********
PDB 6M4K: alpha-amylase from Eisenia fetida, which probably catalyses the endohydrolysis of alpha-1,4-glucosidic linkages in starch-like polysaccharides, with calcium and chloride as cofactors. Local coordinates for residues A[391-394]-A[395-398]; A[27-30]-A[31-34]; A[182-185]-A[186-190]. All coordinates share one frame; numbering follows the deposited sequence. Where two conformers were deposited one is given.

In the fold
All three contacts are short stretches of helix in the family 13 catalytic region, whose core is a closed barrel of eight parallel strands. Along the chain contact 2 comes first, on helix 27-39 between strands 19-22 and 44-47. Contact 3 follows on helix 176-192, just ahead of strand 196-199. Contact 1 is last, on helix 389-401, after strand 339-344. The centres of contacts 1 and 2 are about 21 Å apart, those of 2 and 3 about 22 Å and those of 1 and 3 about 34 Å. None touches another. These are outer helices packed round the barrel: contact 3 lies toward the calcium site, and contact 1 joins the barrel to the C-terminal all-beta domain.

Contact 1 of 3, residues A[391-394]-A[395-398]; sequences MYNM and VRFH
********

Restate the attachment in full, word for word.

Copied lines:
PDB 6M4K: alpha-amylase from Eisenia fetida, which probably catalyses the endohydrolysis of alpha-1,4-glucosidic linkages in starch-like polysaccharides, with calcium and chloride as cofactors. Local coordinates for residues A[391-394]-A[395-398]; A[27-30]-A[31-34]; A[182-185]-A[186-190]. All coordinates share one frame; numbering follows the deposited sequence. Where two conformers were deposited one is given.

In the fold
All three contacts are short stretches of helix in the family 13 catalytic region, whose core is a closed barrel of eight parallel strands. Along the chain contact 2 comes first, on helix 27-39 between strands 19-22 and 44-47. Contact 3 follows on helix 176-192, just ahead of strand 196-199. Contact 1 is last, on helix 389-401, after strand 339-344. The centres of contacts 1 and 2 are about 21 Å apart, those of 2 and 3 about 22 Å and those of 1 and 3 about 34 Å. None touches another. These are outer helices packed round the barrel: contact 3 lies toward the calcium site, and contact 1 joins the barrel to the C-terminal all-beta domain.

Contact 1 of 3, residues A[391-394]-A[395-398]; sequences MYNM and VRFH